From fundamental concepts to socialization skills, language development and much more, recent research shows that play has a positive impact on a child’s development.
Further, the more often children engage in play — especially in safe, supportive and encouraging surroundings such as those found at all four area locations of the Children’s Museum — the more likely they are to enjoy its many benefits.
A child’s age, stage of development and skill sets can all affect how they learn to navigate different forms of play. Likewise, different environments may offer unique opportunities for development, such as learning to play with others at school versus playing in your own backyard.
When children are given the opportunity to easily and confidently explore outcomes and alternative ways of playing, they benefit in measurable ways. That’s one reason the Children’s Museum is committed to providing robust access to play for all children, of all abilities.
By weaving inclusive and adaptive tools throughout the planning and execution of each exhibit and learning station, the Children’s Museum creates an environment that strives to provide every child with the ability to play.
Working closely with the Department of Occupational Therapy at Virginia Commonwealth University, the Children’s Museum has implemented a framework for play known as a “Universal Design for Learning,” or UDL for short. The goal of the UDL framework is not only to accommodate the needs of all children, but also to foster enhanced engagement, through flexible environments that take into account the many important differences in abilities and development that can sometimes keep a child from benefitting from play.
Through this partnership with VCU, the Children’s Museum is better able to craft inclusive programs, appropriate for children of all abilities. These programs are realized in a variety of forms — from Family Engagement Activities, designed to support hands-on learning that engages the caregiver as well as the child, to a “Living Lab,” where psychology students conduct live research on the Museum floor, helping parents and caregivers learn more about childhood development.
In addition, the Museum schedules a series of free, monthly “Special Nights,” sponsored by the Altria Companies Employee Community Fund, where access to the museum is specifically provided to families that have children with a wide variety of special needs. During these nights, families can explore the museum at their own pace, often with less instances of crowding and bright lights, along with adaptive materials to help children with unique developmental challenges.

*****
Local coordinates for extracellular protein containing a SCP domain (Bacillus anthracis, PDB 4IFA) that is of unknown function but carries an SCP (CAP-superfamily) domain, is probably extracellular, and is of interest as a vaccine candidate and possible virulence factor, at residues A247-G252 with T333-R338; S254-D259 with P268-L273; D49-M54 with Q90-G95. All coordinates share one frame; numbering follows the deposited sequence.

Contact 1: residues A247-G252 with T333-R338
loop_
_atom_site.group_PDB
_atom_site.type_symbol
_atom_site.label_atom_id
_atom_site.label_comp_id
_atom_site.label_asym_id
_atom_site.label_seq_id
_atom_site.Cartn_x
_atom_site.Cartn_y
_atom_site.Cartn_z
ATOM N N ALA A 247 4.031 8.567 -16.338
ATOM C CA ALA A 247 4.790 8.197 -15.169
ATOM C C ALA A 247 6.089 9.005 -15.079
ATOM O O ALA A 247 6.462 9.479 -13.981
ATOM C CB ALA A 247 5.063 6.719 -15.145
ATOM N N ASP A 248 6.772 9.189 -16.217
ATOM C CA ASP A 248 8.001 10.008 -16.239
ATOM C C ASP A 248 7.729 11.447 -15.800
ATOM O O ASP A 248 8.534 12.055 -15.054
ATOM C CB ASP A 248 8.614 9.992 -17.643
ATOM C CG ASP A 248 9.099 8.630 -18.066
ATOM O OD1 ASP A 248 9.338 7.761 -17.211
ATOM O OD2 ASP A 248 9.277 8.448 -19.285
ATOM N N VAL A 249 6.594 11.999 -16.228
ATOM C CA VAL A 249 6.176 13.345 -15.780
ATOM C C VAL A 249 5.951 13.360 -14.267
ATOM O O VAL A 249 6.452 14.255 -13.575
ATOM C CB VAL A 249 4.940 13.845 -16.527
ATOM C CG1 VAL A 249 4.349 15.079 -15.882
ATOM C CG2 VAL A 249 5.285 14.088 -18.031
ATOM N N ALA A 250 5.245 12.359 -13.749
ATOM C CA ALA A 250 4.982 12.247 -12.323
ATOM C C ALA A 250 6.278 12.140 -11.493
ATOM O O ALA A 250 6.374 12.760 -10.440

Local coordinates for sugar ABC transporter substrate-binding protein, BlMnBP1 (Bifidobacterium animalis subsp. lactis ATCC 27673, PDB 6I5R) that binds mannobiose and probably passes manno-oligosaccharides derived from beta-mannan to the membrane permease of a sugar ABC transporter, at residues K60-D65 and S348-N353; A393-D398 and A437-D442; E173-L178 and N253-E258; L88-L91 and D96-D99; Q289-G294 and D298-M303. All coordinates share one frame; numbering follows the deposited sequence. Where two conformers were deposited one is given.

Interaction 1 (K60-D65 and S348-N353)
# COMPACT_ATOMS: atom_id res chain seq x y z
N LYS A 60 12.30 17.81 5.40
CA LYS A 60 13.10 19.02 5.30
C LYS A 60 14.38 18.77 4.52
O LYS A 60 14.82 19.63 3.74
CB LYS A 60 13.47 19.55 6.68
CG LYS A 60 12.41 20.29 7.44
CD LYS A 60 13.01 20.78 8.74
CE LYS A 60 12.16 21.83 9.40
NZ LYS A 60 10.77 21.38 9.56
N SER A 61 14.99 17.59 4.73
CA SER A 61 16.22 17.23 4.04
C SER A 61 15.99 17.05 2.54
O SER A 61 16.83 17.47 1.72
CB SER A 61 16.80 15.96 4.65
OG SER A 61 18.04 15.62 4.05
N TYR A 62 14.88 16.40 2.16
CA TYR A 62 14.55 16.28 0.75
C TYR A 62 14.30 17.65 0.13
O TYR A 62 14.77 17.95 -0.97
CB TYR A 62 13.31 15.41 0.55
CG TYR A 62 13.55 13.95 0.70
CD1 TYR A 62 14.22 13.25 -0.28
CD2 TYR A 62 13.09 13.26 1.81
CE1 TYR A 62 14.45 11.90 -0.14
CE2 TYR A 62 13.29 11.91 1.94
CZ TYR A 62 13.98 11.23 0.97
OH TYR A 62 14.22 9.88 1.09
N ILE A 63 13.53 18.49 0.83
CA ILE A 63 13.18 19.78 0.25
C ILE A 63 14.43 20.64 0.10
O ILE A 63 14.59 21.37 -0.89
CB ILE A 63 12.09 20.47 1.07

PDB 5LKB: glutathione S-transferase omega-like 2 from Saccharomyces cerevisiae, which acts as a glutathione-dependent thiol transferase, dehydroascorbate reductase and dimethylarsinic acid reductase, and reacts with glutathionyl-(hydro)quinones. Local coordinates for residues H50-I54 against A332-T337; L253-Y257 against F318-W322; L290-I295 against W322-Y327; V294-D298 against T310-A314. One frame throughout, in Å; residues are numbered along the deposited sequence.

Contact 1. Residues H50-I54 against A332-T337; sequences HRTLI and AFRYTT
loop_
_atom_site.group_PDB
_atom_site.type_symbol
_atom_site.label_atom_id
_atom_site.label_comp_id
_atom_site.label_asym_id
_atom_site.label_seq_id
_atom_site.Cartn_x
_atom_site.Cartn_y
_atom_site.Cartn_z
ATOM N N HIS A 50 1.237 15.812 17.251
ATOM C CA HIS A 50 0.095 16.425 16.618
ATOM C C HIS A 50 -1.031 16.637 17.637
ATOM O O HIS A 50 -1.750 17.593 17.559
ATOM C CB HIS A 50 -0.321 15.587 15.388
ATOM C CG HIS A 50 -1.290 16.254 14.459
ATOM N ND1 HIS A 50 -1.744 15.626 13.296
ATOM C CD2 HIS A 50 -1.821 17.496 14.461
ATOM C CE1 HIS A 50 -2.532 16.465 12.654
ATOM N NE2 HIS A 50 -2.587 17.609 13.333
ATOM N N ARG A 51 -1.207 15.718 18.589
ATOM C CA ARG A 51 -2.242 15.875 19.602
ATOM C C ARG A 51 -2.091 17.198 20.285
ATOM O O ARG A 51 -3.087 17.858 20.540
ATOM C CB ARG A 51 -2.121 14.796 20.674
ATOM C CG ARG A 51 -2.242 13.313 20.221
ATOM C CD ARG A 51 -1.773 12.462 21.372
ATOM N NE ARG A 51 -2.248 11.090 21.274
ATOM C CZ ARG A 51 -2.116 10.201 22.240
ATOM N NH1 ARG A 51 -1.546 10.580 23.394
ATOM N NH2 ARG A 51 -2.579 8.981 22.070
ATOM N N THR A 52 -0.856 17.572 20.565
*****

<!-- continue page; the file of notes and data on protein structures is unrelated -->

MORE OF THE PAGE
The commitment to greater access for children of all abilities is driven by the Children’s Museum’s understanding of the fact that children acquire information and knowledge in a variety of ways.
In addition, there are multiple means of expression that can provide a child with learning alternatives to more accurately demonstrate what they know, and a range of positive engagements that help to best tap into a child’s individual interests, challenges and motivations.
From fundamental educational concepts to socialization skills, research clearly shows that play has a positive impact on a child’s development — and the more often they engage in play, the more likely they are to find success both inside and outside the classroom.
With supportive environments such as those found at the Children’s Museum, parents and caregivers can make this positive impact a reality for children of all abilities.
The Children’s Museum is much more than a fun place for their children to play, indoors and out (although it is definitely that!). It’s also an active and evolving opportunity for children of all abilities, along with their families, to grow and learn together.
At the Children’s Museum, growth is inspired by engaging all children in the power of play, knowing that everyone can learn more — and learn better — when they play together. Or to put it another way, when children play ahead, they get ahead!
Content for this guide was provided by the Children’s Museum. Through its four locations (City of Richmond, Short Pump, Chesterfield, and Fredericksburg) plus offsite programming, the museum serves 400,000 individuals annually.